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Sear Your Meat Like The Pros With The Maillard Reaction

sear pork

One of the things that makes ordering a steak or a pork chop at a steakhouse so enticing is the restaurant’s ability to perfectly serve up that amazing, umami-packed outer crust on its meats. The good news is that you can absolutely achieve those same results at home, all you need is a little bit of food science to master it.

That tasty goodness surrounding your expertly grilled chicken, steak, pork, potatoes, Brussels sprouts…. I mean, the list goes on. Basically, anything that is browned and delicious is the result of a little thing called the Maillard reaction.

Simply put, the Maillard reaction is a chemical reaction between amino acids and reducing sugars that produces a delectable, complex flavor in your food. It’s why anything golden brown and crunchy tastes amazing and why your meat dishes lack punch if you’re not achieving that crust.

There are a few factors involved in making the Maillard reaction work properly in your home cooking.

Moisture

You want less of it! That’s why it’s a good idea to salt your steaks and let them air dry in the fridge for a couple of days. Not only will your meat be well seasoned, but the salt will help dry out its surface for the ideal sear.

Time

This actually works in both directions! You can slowly simmer a stock for hours (seriously, a lot of hours) and you’ll eventually see the Maillard reaction occur. But when you’re cooking a piece of protein on your stovetop, you want to rely on a kickass stainless steel pan and,

Hot Heat

Slowly heat your stainless steel pan over medium heat with an oil with a high smoke point (like vegetable, peanut, or safflower oil) until it’s very hot. Patience is key here, adding your meat too early won’t create that perfect crust. Luckily, with a Made In pan, you should be good to go in about two minutes. A good visual indicator of when your oil is ready is the slight shimmer you can see in its surface.

A trusty 5-ply stainless and aluminum pan will conduct heat evenly across its surface. That means you can rest assured knowing that your pan’s primed to get those amino acids and sugars moving to create a series of complex, savory flavors that will make you wonder why you even go out to eat in the first place!

Remember, join Team Flipsalot, and flip that steak as often as you’d like. Add a couple of pats of butter, some crushed garlic cloves, and fresh herbs in the last couple of minutes of cooking for an extra blast of flavor. Use a spoon to baste the melted butter over the top of the steak as you finish it off.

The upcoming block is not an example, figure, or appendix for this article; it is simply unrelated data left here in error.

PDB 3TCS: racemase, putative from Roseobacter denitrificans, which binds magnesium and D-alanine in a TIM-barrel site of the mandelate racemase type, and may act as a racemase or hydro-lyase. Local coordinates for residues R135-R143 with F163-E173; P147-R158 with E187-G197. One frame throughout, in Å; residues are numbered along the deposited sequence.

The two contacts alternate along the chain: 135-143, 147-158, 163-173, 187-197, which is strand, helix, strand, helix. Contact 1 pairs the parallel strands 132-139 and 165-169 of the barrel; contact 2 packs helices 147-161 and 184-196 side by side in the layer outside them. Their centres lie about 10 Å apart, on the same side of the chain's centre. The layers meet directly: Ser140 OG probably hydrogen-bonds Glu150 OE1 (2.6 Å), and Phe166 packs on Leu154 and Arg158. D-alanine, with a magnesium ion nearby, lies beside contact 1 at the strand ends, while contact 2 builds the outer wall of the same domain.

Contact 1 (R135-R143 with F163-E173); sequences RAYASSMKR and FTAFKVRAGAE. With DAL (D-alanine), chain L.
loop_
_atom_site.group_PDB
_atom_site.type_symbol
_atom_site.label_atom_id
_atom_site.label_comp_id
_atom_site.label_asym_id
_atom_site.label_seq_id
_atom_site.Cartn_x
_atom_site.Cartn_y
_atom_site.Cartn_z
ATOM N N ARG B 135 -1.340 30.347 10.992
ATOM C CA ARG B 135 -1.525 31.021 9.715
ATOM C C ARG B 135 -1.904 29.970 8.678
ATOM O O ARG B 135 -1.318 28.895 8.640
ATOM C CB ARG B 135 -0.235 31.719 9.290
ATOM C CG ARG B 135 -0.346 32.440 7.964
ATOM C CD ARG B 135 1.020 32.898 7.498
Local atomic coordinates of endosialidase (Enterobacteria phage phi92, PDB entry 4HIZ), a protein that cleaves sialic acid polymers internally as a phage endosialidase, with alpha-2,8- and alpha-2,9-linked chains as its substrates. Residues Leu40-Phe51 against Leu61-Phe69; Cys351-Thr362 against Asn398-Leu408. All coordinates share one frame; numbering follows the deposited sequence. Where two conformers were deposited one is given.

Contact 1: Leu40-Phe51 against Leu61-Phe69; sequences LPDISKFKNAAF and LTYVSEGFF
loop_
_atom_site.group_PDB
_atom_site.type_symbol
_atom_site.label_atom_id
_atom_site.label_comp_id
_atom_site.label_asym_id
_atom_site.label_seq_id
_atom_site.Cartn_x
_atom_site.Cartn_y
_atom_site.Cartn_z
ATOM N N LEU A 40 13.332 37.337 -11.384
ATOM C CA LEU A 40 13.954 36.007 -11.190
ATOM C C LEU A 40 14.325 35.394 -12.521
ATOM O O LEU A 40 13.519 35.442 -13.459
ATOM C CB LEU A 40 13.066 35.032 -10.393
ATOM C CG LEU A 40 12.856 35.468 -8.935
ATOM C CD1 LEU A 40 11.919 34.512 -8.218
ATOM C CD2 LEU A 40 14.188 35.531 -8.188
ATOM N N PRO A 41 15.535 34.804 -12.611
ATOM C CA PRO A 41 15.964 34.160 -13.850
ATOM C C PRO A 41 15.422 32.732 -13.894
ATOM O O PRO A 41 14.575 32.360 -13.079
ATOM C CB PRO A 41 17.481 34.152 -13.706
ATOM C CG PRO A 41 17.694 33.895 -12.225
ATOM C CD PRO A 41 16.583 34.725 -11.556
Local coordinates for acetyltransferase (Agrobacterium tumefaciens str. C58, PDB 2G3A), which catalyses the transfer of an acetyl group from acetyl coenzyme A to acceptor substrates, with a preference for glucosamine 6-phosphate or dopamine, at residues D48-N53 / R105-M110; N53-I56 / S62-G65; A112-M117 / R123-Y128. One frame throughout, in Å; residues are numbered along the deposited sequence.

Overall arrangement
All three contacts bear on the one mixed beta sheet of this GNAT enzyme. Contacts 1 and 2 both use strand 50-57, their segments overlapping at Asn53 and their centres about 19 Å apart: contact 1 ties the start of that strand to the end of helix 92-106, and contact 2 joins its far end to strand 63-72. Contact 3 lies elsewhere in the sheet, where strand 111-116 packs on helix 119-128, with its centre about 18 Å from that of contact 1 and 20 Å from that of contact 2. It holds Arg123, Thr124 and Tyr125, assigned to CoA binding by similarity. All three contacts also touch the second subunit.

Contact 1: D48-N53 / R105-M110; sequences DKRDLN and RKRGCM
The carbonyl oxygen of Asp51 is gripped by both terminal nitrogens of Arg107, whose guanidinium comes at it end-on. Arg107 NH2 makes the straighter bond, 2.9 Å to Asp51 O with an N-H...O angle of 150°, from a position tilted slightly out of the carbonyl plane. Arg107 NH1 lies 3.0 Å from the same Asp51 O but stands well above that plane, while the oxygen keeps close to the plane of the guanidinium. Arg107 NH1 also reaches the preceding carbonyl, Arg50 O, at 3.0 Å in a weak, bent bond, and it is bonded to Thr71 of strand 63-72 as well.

And remember, don’t confuse the Maillard reaction with caramelization! While they look similar and can even produce similar flavor compounds, caramelization is simply (lol) the pyrolysis of certain sugars; amino acids aren’t involved at all.

Many of the foods we love are the result of the Maillard reaction, it goes way beyond steak! If you enjoy:

  • Caramel
  • Crusty bread
  • Beer
  • Coffee
  • Maple syrup
  • Fried onions

well, you’re enjoying the Maillard reaction, my friend! Each food has its own distinct flavor thanks to a bunch of smaller reactions and chemical compounds that we probably learned about in chemistry class at some point. The process itself is way more complicated than this quick run down, of course, but you get the gist.

Now you can create the perfect sear on your proteins every time, and be sure to enjoy a pint of nice, dark beer alongside. Nothing impresses new friends more like telling them about the chemical reactions present in both their dinner and drinks!

Written by Liz LaBrocca

2 comments

  • Aaron

    I think that “ flipsalot “ and maillard don’t go together. It will take a solid 4 minutes to get a proper reaction. Flipping every minute may get the reaction eventually but the meat will be at least medium by the time both sides are done. I prefer 5 minutes each side for a 1 inch thick steak , and then flipalot until donesness is reached ?

  • Ernest Miller

    Great article Liz. Why flip the steak often…won’t that reduce the affect?

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